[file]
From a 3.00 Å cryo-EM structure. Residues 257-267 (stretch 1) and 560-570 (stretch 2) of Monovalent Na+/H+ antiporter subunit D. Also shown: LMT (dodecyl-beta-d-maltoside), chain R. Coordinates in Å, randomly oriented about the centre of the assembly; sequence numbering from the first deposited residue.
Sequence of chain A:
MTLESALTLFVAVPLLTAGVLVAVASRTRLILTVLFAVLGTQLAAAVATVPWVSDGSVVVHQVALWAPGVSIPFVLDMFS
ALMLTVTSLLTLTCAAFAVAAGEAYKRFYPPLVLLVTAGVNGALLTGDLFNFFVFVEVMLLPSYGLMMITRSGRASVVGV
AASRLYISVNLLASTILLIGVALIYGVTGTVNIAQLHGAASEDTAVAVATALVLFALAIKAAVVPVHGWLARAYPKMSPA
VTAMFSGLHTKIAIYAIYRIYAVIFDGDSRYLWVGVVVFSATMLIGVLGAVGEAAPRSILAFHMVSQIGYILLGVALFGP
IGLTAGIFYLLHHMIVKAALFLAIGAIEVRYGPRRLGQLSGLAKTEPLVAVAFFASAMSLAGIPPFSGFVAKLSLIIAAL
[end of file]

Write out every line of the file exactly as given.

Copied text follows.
From a 3.00 Å cryo-EM structure. Residues 257-267 (stretch 1) and 560-570 (stretch 2) of Monovalent Na+/H+ antiporter subunit D. Also shown: LMT (dodecyl-beta-d-maltoside), chain R. Coordinates in Å, randomly oriented about the centre of the assembly; sequence numbering from the first deposited residue.
Sequence of chain A:
MTLESALTLFVAVPLLTAGVLVAVASRTRLILTVLFAVLGTQLAAAVATVPWVSDGSVVVHQVALWAPGVSIPFVLDMFS
ALMLTVTSLLTLTCAAFAVAAGEAYKRFYPPLVLLVTAGVNGALLTGDLFNFFVFVEVMLLPSYGLMMITRSGRASVVGV
AASRLYISVNLLASTILLIGVALIYGVTGTVNIAQLHGAASEDTAVAVATALVLFALAIKAAVVPVHGWLARAYPKMSPA
VTAMFSGLHTKIAIYAIYRIYAVIFDGDSRYLWVGVVVFSATMLIGVLGAVGEAAPRSILAFHMVSQIGYILLGVALFGP
IGLTAGIFYLLHHMIVKAALFLAIGAIEVRYGPRRLGQLSGLAKTEPLVAVAFFASAMSLAGIPPFSGFVAKLSLIIAAL